exam sample answers

What do the colonialism, development and globalization projects have in
common and how are they different from one another? Describe an
alternative global project that could lead to/have led to a more equal world.
[Think about how you would answer this question .What, in general, do you think
would be needed to answer this question well? What
examples/arguments/texts/stories would you draw on to support your answer?]
Answer 1 [Is this a convincing argument? What elements in it work, work well, or
don’t work at all? What elements are missing? What could have been done to
improve this answer? What grade would you give it?]
In class, we were involved in 3 key projects that involved colonialism, development
and globalism/globalization. Through several research and time spent on these
projects we came to realize some common things distinguished between these 3
projects. First, we learn that in some way some how they inter connect with each
through the world aspect such as countries. In all countries throughout the world no
matter what, had to go through some sort of development in order for the country to
develop to where it is today. Each or several countries have gone through some sort
of colonialism where physical or psychological force of one culture by another
through some military conquest of territory of stereotyping the relations between
tow cultures (McMichael, pg. 27). Each country or nation came through the
realization of global development either through new class, gender, race, and ethnic
inequalities. Also these 3 projects have in common the ability to improve
humankind that in some sort of way we may be able to see improvement in past
daily lives through economic growth, exchanged manufactured goods, and free
markets. All 3 projects are different from each other by the way their actions take
place in the way countries are distinguished. Development was done physically with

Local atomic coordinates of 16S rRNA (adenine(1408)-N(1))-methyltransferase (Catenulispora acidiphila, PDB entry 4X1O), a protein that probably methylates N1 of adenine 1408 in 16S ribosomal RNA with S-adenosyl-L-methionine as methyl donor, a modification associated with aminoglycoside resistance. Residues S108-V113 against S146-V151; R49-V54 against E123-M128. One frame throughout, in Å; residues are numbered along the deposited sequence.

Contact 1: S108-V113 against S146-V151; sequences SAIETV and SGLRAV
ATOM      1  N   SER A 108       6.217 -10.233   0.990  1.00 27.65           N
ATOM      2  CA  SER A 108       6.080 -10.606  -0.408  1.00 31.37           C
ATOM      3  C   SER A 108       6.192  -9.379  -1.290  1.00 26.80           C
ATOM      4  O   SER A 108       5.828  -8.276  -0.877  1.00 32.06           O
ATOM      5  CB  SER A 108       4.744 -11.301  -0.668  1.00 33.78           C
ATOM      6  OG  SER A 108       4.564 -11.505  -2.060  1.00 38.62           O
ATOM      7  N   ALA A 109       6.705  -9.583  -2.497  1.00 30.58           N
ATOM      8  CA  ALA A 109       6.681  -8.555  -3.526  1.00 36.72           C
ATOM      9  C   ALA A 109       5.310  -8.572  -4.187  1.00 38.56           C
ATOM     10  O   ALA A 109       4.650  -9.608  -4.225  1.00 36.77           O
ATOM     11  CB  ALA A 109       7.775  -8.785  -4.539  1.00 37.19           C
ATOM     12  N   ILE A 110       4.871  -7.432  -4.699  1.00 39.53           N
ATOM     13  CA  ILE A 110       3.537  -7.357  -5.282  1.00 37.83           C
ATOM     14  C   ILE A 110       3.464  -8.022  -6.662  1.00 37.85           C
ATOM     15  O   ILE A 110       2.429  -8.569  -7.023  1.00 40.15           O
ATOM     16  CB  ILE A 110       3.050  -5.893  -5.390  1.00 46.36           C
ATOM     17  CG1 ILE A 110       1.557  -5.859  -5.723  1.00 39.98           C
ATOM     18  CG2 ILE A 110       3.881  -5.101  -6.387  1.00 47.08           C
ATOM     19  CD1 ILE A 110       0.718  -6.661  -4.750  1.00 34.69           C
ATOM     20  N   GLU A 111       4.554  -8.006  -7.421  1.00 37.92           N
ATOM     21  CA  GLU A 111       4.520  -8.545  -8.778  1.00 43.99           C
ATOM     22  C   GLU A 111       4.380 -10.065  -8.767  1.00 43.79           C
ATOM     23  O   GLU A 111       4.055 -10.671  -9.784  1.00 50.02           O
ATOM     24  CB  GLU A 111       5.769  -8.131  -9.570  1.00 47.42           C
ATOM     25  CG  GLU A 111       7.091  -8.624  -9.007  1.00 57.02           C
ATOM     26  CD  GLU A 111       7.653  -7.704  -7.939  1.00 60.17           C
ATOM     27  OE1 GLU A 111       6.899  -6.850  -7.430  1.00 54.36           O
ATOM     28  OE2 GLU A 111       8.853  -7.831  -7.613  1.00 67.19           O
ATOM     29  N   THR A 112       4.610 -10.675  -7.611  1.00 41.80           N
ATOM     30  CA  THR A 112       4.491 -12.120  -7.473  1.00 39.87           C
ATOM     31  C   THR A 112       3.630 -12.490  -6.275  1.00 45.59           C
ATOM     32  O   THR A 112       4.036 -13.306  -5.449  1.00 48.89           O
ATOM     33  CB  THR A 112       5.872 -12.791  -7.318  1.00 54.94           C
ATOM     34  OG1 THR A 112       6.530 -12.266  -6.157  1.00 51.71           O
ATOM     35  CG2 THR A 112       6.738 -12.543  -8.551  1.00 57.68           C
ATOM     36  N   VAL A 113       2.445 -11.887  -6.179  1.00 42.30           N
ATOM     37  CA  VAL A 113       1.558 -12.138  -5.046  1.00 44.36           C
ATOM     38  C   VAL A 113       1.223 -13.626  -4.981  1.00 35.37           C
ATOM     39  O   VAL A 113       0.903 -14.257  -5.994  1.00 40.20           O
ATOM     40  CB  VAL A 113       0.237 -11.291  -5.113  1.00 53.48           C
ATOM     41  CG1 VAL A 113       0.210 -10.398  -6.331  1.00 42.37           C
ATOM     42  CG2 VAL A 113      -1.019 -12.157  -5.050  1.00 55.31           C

the way things were built to improve the living and working conditions of
humans/citizens. Globalization dealt with the way things were more globally
developed through strategies such as the privatizing of public functions and freeing
of the markets and labor. This was more vocally done that hands on like
development. Colonization was different from these two through more of
psychological force or way to develop countries through stereotyping. A global
project that may lead to a more equal world would be to have one equal dollar
around the world which would be able to make living conditions a little bit better
since people would be working for almost the same type of currency, maybe not as
much but the dollar would be equal.
Answer 2 [Is this a convincing argument? What elements in it work, work well, or
don’t work at all? What elements is it missing? What could have been done to
improve this answer?]
The major similarity and common reason for the dominance of colonialism,
development, and globalization is based on ability of each of the projects to infect
this common political and economic discourse of powerful industrialized nations. In
essence, since the beginnings of colonialism, as we see in the “Columbus Coyote
Story”, the common value among colonial powers was to expand economically as
well as influentially through religion. While not exactly the same, development
stemmed from similar roots in that the first and second worlds were ultimately
looking to expand their influence into other state as a means of competing against
one another. The common discourse between these projects and that of
globalization is that powerful nations were trying to profit and grow by exploiting
other people. One way in which these projects differ, however, is in the way in which
they were legitimated. For example, as we see in Equiano’s story as well as other
colonialist ideas, slavery, cultural genocide, and monoculture farming were not
justified by encouraging growth of different area, but rather through notions such as
manifest destiny, and the need to expand Christianity. Development and
globalization, however, are defined by the promise for “developing” people that
“they will have a chance of becoming rich themselves (McMichael, 2009, p. 231).
Despite the discrepancy between “developing” and “developed” nations, this
justification for both development and globalization ultimately tries to take the poor
economic, political and social conditions and tell people that the projects are in
place to make them better.
An alternative global project that could lead to a more equal world is found
aptly in the case study discussing the “cultural affirmation” of the Andean people. In
essence, rather than having external and disengaged
nations/organizations/companies, try and decide the best method of growth, having
local groups use local cultures to develop in a manner that is regionally appropriate
is much more productive. Ultimately, as Sir Ken Robinson notes in his (2006) TED
TALK, Western Culture as taken it upon itself to develop in an “industrialist” manner
and he uses the example of education saying that “education is based on and
industrial model” and in essence it kills creativity. Similarly, colonialism,
development and globalization kill(ed) the creativity of local cultures. and in order
to establish a more equal society, it is imperative to adopt a more cospolitan idea of
development wherein local culture grows in a natural manner.